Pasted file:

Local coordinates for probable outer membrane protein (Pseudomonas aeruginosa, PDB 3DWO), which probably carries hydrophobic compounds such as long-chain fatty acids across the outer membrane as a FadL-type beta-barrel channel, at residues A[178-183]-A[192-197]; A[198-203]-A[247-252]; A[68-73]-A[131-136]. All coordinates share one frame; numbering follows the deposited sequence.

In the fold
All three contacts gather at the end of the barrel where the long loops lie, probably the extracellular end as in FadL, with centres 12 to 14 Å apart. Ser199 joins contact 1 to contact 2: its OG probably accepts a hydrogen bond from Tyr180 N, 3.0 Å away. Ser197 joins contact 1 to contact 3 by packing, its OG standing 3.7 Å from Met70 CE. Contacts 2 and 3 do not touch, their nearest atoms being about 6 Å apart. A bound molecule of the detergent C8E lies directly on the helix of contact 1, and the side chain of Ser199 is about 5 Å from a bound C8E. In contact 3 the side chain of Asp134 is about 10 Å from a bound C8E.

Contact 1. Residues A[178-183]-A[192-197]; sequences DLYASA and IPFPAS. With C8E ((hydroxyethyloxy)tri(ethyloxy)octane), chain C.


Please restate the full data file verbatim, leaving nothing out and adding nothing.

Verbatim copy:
Local coordinates for probable outer membrane protein (Pseudomonas aeruginosa, PDB 3DWO), which probably carries hydrophobic compounds such as long-chain fatty acids across the outer membrane as a FadL-type beta-barrel channel, at residues A[178-183]-A[192-197]; A[198-203]-A[247-252]; A[68-73]-A[131-136]. All coordinates share one frame; numbering follows the deposited sequence.

In the fold
All three contacts gather at the end of the barrel where the long loops lie, probably the extracellular end as in FadL, with centres 12 to 14 Å apart. Ser199 joins contact 1 to contact 2: its OG probably accepts a hydrogen bond from Tyr180 N, 3.0 Å away. Ser197 joins contact 1 to contact 3 by packing, its OG standing 3.7 Å from Met70 CE. Contacts 2 and 3 do not touch, their nearest atoms being about 6 Å apart. A bound molecule of the detergent C8E lies directly on the helix of contact 1, and the side chain of Ser199 is about 5 Å from a bound C8E. In contact 3 the side chain of Asp134 is about 10 Å from a bound C8E.

Contact 1. Residues A[178-183]-A[192-197]; sequences DLYASA and IPFPAS. With C8E ((hydroxyethyloxy)tri(ethyloxy)octane), chain C.